In an address to journalists on Saturday afternoon, former prime minister and presidential election front-runner Ahmed Shafiq said the revolution has been stolen from the youth and that he will make sure to return it to them.
It was a very different mood at his campaign headquarters to that of previous press conferences.
Suddenly, the former army officer has found himself the main act in Egypt’s presidential elections after coming second to the Muslim Brotherhood’s Mohamed Morsy. Initial results say he reaped 24.5 percent of the votes. Both will enter run-offs.
Entrance to the pleasant suburban villa that houses the Shafiq campaign was heavily restricted, campaigners perhaps trying to avoid a repetition of what happened when Shafiq went to cast his vote in his New Cairo polling station on Wednesday. He had a shoe thrown at him.
Shafiq, standing on a wooden block in front of a podium set up in the villa’s garden, addressed a writhing throng of photographers and cameramen. He chided them when they refused to move away from the podium.
Talk of the revolution dominated Shafiq’s statement.
After thanking Egyptians who “answered his call” and voted for him, he said the elections would not have happened without the revolution and those who made sacrifices and died for it.
There would be “no turning back,” Shafiq said.
“I promise all Egyptians we will start a new era. There will be no return. We do not want to reproduce the old regime. The past is dead,” Shafiq told journalists.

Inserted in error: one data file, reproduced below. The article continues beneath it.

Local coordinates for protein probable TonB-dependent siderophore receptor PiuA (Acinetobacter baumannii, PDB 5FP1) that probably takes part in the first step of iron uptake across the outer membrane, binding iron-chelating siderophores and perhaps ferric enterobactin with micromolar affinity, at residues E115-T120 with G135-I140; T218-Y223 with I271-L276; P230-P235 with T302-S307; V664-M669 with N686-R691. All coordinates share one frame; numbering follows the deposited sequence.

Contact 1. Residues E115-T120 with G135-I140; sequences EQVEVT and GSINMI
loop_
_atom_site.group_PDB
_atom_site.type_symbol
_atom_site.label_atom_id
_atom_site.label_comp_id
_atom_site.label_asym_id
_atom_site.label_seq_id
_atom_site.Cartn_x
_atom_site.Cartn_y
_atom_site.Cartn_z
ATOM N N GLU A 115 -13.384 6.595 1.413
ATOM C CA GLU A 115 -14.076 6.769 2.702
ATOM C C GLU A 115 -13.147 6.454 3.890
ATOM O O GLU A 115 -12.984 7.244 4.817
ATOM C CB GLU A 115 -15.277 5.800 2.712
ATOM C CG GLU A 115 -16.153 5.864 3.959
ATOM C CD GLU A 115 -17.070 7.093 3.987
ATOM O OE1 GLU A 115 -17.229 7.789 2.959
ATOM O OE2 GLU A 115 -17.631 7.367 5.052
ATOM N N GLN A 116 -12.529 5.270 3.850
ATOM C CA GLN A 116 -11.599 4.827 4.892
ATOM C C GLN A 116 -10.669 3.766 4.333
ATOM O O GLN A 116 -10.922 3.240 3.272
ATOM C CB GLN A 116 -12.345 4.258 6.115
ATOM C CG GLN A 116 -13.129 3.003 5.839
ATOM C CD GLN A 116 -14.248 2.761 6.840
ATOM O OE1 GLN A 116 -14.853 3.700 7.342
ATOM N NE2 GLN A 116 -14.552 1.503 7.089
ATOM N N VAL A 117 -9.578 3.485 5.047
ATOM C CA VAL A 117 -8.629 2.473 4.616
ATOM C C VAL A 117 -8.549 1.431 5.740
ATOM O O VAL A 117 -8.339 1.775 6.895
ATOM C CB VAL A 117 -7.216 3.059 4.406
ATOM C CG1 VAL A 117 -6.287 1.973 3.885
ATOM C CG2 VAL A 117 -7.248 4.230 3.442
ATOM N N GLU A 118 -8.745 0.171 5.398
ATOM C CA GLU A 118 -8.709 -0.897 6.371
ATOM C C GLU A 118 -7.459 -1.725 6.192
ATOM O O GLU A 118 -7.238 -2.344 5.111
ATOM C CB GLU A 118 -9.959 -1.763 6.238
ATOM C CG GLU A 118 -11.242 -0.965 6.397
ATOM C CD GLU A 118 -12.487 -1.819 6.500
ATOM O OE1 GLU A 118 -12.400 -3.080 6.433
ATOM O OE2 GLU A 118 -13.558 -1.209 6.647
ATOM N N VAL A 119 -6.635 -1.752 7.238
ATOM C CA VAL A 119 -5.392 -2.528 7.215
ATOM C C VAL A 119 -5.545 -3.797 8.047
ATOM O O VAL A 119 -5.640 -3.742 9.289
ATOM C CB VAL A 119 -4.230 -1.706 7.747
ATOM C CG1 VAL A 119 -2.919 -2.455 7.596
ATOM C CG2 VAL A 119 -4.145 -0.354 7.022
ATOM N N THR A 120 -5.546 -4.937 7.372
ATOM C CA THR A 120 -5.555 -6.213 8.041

But when several journalists questioned Shafiq about his connections with the former regime, he gave them short shrift, telling one journalist “again? I’m bored of these questions,” prompting laughter from the press conference.
Shafiq dedicated a part of his address to Egypt’s young people, specifically “the 6 April Youth Movement and the Ultras [hardcore football fans who've had a prominent presence in protests over the past year and a half], who want decent youth centers.” He said, “the revolution has been stolen out of your hands. I promise to return to you its fruits.”
During the 18-day uprising last January, Shafiq appeared on television and mockingly offered the protesters candy if they would go home. He has since referred to the revolution as "unfortunate."
In the conference, he also thanked the army for ensuring fair elections, which “reaffirmed their historic role.”
He then turned to some of his presidential election opponents, running through them one by one: “Abdel Moneim Abouel Fotouh, the doctor and the politician. My friend and brother Amr Moussa the international diplomat. The respectable judge Hesham al-Bastawisi.”
Addressing Egyptians at large, to whom his talk about stability has been currency, he said, “Egyptian citizens: At the start of the manifesto I announced during the first round of elections, I promised security. Your millions of votes say that you want that and do not want our country to sink into chaos. My promise to restore security still applies, according to the law and with respect for human rights.”
Shafiq also promised job opportunities, social justice, “acceptable” healthcare, comprehensive social insurance and development. He said that these goals would only be attained “if there is stability.”
“There is no stability without security,” Shafiq said.
Addressing his political opponents, Shafiq said he is “open to dialogue” with all political forces while at the same time being “determined” to build an “alliance with the people.” In an interview on Friday with Al-Hayat satellite channel, Shafiq said he wouldn't mind the Brotherhood forming a cabinet if he is elected president.
Shafiq said that his presidential race is motivated not by ambitions for power but by a desire to “take Egypt into a new era.”